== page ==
YOU become some barbarian wandering the woods, itching for adventure and blood. One night, a dying dwarf collapses at your feet and begs you to finish his quest — to search Darkwood Forest for the two halves of a magical hammer that will bring them motivation to fight back against the trolls.
Yeah, okay, so the backstory is a little weird. You’re a wandering adventurer itching to get some blood on your sword (how does that differ from a mercenary or a barbarian? academic question), and the dwarves are too depressed to fight their own war unless they get the hammer back. It’s not a super bad-ass hammer that kills trolls, just a motivational thing.
But hey, you start off with 30 GP at a wizard’s toy store, then a trip into the Darkwood Forest!
Review and Opinion
This is one of my favorite FFs so far, and part of that is two technical reasons.
Unlike a lot of the other FFs, it does not clearly break off into clear chapters (Citadel, Warlock, Rebel) but allows you to wander the woods in a less-directed fashion.
Even better, if you get to the end and didn’t collect both halves, you can just head back to Yaztromo’s, stock up, and head back in! 30 years later, we call this New Game Plus. I thought this was a great way to handle it, rather than just You Lose. Not only was it good for morale and great for exploration, but it made useful all that gold you collect during your quest.
Forest of Doom is #3 in the series, following on the heels of Citadel of Chaos. In Citadel I really enjoyed how you had a set of magics that affect gameplay, bypassing puzzles or fights, and affecting fights in unusual ways. Forest expands on that, with giving you a handful of gold and a magic shop to wander! I really enjoyed this twist on the Citadel’s “solution stockpile” mechanic.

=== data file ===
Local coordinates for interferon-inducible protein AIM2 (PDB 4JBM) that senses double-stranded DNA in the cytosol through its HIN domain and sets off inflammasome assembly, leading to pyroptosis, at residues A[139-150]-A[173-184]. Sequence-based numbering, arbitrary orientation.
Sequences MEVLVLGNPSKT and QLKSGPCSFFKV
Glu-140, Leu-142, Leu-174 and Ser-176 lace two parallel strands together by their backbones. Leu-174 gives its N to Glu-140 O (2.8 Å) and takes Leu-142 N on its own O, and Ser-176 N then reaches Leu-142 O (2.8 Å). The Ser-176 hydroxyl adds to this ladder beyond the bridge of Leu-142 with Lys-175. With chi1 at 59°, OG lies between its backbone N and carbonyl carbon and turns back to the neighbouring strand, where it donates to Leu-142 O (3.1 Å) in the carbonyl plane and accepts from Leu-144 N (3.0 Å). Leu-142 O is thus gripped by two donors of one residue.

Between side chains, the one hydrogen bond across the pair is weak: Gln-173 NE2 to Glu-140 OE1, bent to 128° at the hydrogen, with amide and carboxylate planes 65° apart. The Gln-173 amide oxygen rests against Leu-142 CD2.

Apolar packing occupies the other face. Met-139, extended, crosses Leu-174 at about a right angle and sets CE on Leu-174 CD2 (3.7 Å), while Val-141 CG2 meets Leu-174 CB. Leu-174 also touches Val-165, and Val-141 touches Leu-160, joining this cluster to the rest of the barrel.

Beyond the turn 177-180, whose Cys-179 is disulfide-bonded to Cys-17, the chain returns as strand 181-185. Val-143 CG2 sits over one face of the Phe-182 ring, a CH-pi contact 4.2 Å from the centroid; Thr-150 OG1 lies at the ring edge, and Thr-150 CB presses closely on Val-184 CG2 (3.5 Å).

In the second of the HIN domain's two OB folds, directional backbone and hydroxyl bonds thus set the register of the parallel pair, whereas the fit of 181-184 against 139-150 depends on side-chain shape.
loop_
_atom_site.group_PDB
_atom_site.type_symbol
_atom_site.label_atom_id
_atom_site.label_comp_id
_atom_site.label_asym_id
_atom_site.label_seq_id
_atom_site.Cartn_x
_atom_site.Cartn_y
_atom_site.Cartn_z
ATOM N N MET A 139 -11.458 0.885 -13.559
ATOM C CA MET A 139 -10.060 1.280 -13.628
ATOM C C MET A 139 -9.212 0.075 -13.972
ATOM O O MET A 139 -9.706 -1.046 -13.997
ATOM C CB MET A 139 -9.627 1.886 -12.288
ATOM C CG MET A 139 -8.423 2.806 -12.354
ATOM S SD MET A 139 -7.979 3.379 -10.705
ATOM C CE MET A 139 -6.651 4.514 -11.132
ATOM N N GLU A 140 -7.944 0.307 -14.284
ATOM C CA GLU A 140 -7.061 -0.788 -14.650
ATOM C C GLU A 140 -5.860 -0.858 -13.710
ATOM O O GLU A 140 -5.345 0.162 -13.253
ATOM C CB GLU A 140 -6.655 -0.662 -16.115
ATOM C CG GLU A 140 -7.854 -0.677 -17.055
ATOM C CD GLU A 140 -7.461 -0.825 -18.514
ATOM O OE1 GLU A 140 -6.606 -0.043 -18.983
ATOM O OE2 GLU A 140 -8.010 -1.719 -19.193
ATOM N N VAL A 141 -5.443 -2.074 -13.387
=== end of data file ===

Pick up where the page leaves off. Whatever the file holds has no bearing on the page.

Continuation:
It was unclear when you turn around and go back into the forest from Stonebridge… whether anything you killed stays dead. 171, east, north — hobgoblins or hobgoblin corpses? Fortunately, in many cases you can bravely hide and avoid combat, if you know it won’t be worth it. (and collecting junk can be useful for those Bandits; I figure there’s an infinite supply of bandits so they kept coming back on each return)
Written by Ian Livingstone
Illustrated by Russ Nicholson & Malcolm Barter
Book 3 in the series
Great website. I am in my 40s and in the middle of a FF rediscovery. Me and my brothers had many of them back in the 80s. Enjoying this site; keep it up!
Welcome back to Titan, Orb, and Magnamund!
My current play is on the Lone Wolf series. I just opened up book 1 last night.
Great site, huge fan oficial the series from Portugal. Keep up the good work!
Hi I am playing Forest of Doom at the moment. I am confused as to how the fight the bandit pairs. Its not really clear.
Can anyone help? Thanks.
I seem to recall, that the bandits outside Stonebridge can be paid off (bribed) if you don’t want to fight them, and that there were plenty of useless items you could pick up and give them. That was a while ago, though.
Hey there. On page 104, you fight the lead bandit and then two pairs. In my copy (original green spine) it describes the combat in detail. It’s the same mechanism used in later books whenever you fight more than one enemy.
* Each combat round, you pick one of them as your target.
* For both of them, roll as usual: skill + 2d6 versus their skill + 2d6.
* The one you picked as target, you do damage as usual: you hit him or he hits you.
* The other one you didn’t pick, you don’t hurt them if you roll higher; you just stay clear. But if they roll higher, they do hurt you.
When I play, I usually have at least 3 or 4 colored pairs of dice, then I can do it all in one fistful. I just write down something like “guy 1 = white dice vs my light blue; guy 2 = red dice vs my white” and Bob’s my uncle.
The Potion of Healing will come in hand if you ever get poisoned. 😉
Ah, it cures poison? I missed that. I’ll edit.